OAKLAND -- Four years before large anchor rods on the new Bay Bridge snapped, Caltrans ordered the contractor to test for cracks in key steel fasteners used throughout the suspension span.
The order came three weeks after the state and American Bridge Fluor Jt. Venture clashed over what Caltrans characterized as the contractor's failure to order 96 anchor rods -- the same batch of 3-inch-diameter rods where 32 broke last March -- in sufficient time for the normal product testing process.
Caltrans had recorded by that time three instances where steel parts supplied by Ohio-based manufacturer Dyson Corp. and its subcontractors failed to meet specifications.
It is unclear if the agency's concerns triggered the broad testing order, and Caltrans is declining to answer any questions.
"Due to the Toll Bridge Program's ongoing investigation, we cannot address specific questions about the bolts' fabrication process," said Bay Bridge spokesman Andrew Gordon.
The broad testing directive is among nearly 500 pages released to the media Friday through a Public Records Act request filed after the bolt failure earlier this year on the $6.4 billion replacement eastern span.
Senate Transportation Committee Chairman Mark DeSaulnier, D-Concord, was scheduled to meet Tuesday with Caltrans Director Malcolm Dougherty and review the documents.
"My expectation is that Caltrans has to be transparent and forthcoming, and explain to me and the public what this material means so that we can all understand what has transpired," said DeSaulnier, who will hold a hearing in the next several weeks on the status of the bridge project.
Among other details the documents reveal:
--Caltrans inspectors gave Dyson and two of its six subcontractors a "contingent pass" during 2007 and 2008 advance site visits. The other four failed for what auditors described as significant quality or documentation shortfalls.
--TC Industries of Illinois, a Dyson subcontractor with a contingent pass, lost the paperwork associated with heat treatment of the 96 anchor rods in 2008 and had to put the steel through the process a second time. Metallurgists say reheating could alter the steel's properties.
While many Bay Area residents are just learning what plagues high-strength steel such as these anchor rods, which act as bolts, Caltrans has clearly known about it for years.
For reasons the agency has not yet explained, Caltrans back in October 2008 directed American Bridge Fluor to conduct magnetic particle testing on the main span's fasteners including cable bracket anchor rods, main cable anchor rods and other bolts.
Methods vary but it usually involves applying a fluid containing magnetic particles to the steel surface, explained U.C. Berkeley materials science Professor Tom Devine.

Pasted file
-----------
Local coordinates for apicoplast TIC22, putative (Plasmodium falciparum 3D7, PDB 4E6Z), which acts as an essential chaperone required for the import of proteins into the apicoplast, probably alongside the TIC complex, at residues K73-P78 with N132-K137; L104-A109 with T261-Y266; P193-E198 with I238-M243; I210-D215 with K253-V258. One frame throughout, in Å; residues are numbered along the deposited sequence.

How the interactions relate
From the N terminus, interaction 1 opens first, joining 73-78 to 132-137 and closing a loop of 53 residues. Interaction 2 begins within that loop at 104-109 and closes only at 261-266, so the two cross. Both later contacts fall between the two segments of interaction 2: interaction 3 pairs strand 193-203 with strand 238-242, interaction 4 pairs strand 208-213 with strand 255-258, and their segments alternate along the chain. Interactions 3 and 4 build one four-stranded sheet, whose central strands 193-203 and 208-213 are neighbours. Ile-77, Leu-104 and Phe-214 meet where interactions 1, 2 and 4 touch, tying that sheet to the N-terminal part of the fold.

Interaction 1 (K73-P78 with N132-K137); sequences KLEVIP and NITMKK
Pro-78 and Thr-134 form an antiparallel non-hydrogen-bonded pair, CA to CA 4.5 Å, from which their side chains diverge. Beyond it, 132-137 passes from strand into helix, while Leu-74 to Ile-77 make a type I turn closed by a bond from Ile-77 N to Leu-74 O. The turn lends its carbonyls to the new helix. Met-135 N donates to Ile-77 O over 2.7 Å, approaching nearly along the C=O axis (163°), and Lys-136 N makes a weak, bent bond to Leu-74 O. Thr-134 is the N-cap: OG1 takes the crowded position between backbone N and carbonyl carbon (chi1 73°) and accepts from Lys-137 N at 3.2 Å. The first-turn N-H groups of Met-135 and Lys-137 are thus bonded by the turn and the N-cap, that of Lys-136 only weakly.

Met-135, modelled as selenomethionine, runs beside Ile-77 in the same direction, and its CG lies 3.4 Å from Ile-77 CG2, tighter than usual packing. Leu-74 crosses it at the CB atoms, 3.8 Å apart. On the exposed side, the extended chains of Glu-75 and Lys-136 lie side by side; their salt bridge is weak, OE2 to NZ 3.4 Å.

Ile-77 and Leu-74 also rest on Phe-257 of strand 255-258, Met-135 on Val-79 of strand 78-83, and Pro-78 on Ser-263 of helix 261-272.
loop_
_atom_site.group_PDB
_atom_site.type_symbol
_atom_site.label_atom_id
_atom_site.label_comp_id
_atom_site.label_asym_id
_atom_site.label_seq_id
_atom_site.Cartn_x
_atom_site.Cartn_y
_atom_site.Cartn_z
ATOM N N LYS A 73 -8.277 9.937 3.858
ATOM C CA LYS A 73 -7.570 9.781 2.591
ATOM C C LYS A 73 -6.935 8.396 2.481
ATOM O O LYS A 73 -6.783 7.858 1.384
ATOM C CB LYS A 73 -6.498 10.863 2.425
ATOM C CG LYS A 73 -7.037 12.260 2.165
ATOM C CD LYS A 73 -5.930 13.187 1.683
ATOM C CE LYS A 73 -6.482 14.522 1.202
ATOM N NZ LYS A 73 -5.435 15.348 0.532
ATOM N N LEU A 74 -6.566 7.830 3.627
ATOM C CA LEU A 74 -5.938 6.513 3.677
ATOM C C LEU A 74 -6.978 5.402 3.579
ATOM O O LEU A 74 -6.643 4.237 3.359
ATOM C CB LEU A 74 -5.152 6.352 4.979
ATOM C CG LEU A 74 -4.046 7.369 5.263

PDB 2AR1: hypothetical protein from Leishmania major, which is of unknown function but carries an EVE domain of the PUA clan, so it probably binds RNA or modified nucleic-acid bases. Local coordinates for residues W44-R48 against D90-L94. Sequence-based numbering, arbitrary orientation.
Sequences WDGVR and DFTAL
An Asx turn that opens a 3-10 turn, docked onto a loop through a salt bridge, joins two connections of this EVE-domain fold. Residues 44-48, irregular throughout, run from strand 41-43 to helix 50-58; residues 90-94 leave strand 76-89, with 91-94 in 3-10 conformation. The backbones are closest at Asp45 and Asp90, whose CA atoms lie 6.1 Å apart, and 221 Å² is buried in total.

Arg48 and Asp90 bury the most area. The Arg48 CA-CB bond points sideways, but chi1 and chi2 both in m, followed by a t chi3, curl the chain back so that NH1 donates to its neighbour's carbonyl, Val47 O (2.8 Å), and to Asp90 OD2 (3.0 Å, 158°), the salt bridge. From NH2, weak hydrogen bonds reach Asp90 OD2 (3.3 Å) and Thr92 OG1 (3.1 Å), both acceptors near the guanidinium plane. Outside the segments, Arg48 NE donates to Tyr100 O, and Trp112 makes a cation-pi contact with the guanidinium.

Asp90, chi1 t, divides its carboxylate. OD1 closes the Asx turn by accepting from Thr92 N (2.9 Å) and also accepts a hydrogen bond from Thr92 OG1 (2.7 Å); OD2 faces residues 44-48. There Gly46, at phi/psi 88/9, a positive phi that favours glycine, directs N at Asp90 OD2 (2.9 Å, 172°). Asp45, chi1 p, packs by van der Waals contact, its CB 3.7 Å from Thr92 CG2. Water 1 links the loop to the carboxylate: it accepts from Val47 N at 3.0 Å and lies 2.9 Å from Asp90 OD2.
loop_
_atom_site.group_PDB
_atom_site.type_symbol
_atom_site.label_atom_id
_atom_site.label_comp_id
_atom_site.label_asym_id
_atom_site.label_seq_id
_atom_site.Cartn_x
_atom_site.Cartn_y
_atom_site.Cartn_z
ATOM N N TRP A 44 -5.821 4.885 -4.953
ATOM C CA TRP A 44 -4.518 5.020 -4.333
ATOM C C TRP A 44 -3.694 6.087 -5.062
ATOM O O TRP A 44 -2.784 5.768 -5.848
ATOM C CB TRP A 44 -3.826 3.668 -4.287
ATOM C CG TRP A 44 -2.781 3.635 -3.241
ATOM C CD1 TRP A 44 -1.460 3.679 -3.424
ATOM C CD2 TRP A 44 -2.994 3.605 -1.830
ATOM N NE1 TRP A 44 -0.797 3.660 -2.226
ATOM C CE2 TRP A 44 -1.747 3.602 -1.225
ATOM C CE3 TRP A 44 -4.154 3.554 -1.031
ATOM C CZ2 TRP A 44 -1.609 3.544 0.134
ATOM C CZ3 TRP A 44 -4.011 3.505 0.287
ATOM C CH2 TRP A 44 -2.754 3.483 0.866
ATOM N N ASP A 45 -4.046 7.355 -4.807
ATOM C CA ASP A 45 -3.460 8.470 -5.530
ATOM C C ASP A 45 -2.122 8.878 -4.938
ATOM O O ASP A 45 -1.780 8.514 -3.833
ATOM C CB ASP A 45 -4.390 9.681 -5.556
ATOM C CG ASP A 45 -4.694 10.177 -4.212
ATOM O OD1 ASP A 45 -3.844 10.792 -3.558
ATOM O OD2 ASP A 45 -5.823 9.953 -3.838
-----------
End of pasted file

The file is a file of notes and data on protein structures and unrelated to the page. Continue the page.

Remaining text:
The liquid is wiped away and the magnetic levels are analyzed under the premise that fluid seeped into any existing cracks.
Water can lead to corrosion and leave the fastener vulnerable to a phenomenon called hydrogen embrittlement, where high-strength steel becomes fragile and snaps when under load.
Caltrans has in recent public meetings pointed to hydrogen assault as the culprit in the 32 fasteners that broke in March after contractors tightened them down with nuts.
The anchor rods are 17 to 24 feet long and they tie together the bridge deck and pier columns just east of the main span tower through a shear key, a massive concrete and steel structure that helps control sway during an earthquake.
The agency has said the vertically placed rods broke at the first thread in the bottom of the casing due to hydrogen-induced weakening caused by water exposure or a manufacturing mistake.
But the magnetic particle test results were not released as part of the recent data and in any case, the 96 anchor rods were not analyzed as part of Caltrans' broad test directive.
American Bridge Fluor confirmed the rods' exclusion in a Nov. 3, 2008, letter.
The company reminded the agency that the anchor bolts had already been installed within the two shear keys and the concrete pour -- which would embed them and make them less accessible -- was scheduled for Dec. 5.
Even if Caltrans had ordered the rods be subjected to the magnetic particle test, the results may not have predicted that a shocking third of the bolts would fail 4 1/2 years later.
The test indicates the presence of surface cracks and wouldn't have revealed the presence of brittle inner layers that may crack under pressure, Devine said.
Nor would it foretell a later failure of the zinc galvanizing coating designed to shield the steel, if that proves true.
Mandated in the nuclear industry, a fracture mechanics test is the best choice but construction officials rarely use it, said Robert Ritchie, a senior scientist at Lawrence Berkeley National Laboratory and a U.C. Berkeley professor of mechanical engineering.
This test involves notching a steel sample and measuring the amount of force it takes to break it while it is under load or stress, he said.
Yet, construction failures such as broken anchor rods are rarely the result of a single missed test or a manufacturing glitch, he added.
"These things are usually a series of things that come together," Ritchie said. "Any one of the factors on its own might not be a problem but when you combine them, you end up with a disaster."
Contact Lisa Vorderbrueggen at 925-945-4773, firstname.lastname@example.org, politicswithlisav.blogspot.com or Twitter.com/lvorderbrueggen. ___
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